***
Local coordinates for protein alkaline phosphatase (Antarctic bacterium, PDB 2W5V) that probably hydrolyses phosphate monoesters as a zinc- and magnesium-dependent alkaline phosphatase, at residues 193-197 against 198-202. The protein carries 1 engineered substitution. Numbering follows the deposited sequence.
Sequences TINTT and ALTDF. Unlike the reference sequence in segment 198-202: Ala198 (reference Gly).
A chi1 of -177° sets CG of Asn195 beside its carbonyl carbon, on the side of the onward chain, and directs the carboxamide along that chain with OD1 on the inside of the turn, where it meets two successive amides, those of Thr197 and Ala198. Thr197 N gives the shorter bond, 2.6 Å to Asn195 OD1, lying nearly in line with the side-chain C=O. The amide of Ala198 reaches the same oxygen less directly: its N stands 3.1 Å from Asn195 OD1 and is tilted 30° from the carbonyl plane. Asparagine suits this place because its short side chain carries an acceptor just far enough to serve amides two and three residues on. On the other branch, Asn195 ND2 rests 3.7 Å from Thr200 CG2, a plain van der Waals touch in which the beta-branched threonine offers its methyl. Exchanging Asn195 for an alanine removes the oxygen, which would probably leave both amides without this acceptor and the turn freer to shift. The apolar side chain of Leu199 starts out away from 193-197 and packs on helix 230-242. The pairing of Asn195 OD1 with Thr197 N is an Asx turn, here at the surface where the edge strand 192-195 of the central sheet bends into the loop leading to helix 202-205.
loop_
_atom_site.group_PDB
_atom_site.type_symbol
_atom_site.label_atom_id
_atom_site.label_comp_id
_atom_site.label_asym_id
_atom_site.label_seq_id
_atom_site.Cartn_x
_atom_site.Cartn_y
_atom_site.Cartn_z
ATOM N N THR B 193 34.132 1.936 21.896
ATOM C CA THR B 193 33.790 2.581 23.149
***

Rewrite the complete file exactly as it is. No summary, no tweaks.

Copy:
Local coordinates for protein alkaline phosphatase (Antarctic bacterium, PDB 2W5V) that probably hydrolyses phosphate monoesters as a zinc- and magnesium-dependent alkaline phosphatase, at residues 193-197 against 198-202. The protein carries 1 engineered substitution. Numbering follows the deposited sequence.
Sequences TINTT and ALTDF. Unlike the reference sequence in segment 198-202: Ala198 (reference Gly).
A chi1 of -177° sets CG of Asn195 beside its carbonyl carbon, on the side of the onward chain, and directs the carboxamide along that chain with OD1 on the inside of the turn, where it meets two successive amides, those of Thr197 and Ala198. Thr197 N gives the shorter bond, 2.6 Å to Asn195 OD1, lying nearly in line with the side-chain C=O. The amide of Ala198 reaches the same oxygen less directly: its N stands 3.1 Å from Asn195 OD1 and is tilted 30° from the carbonyl plane. Asparagine suits this place because its short side chain carries an acceptor just far enough to serve amides two and three residues on. On the other branch, Asn195 ND2 rests 3.7 Å from Thr200 CG2, a plain van der Waals touch in which the beta-branched threonine offers its methyl. Exchanging Asn195 for an alanine removes the oxygen, which would probably leave both amides without this acceptor and the turn freer to shift. The apolar side chain of Leu199 starts out away from 193-197 and packs on helix 230-242. The pairing of Asn195 OD1 with Thr197 N is an Asx turn, here at the surface where the edge strand 192-195 of the central sheet bends into the loop leading to helix 202-205.
loop_
_atom_site.group_PDB
_atom_site.type_symbol
_atom_site.label_atom_id
_atom_site.label_comp_id
_atom_site.label_asym_id
_atom_site.label_seq_id
_atom_site.Cartn_x
_atom_site.Cartn_y
_atom_site.Cartn_z
ATOM N N THR B 193 34.132 1.936 21.896
ATOM C CA THR B 193 33.790 2.581 23.149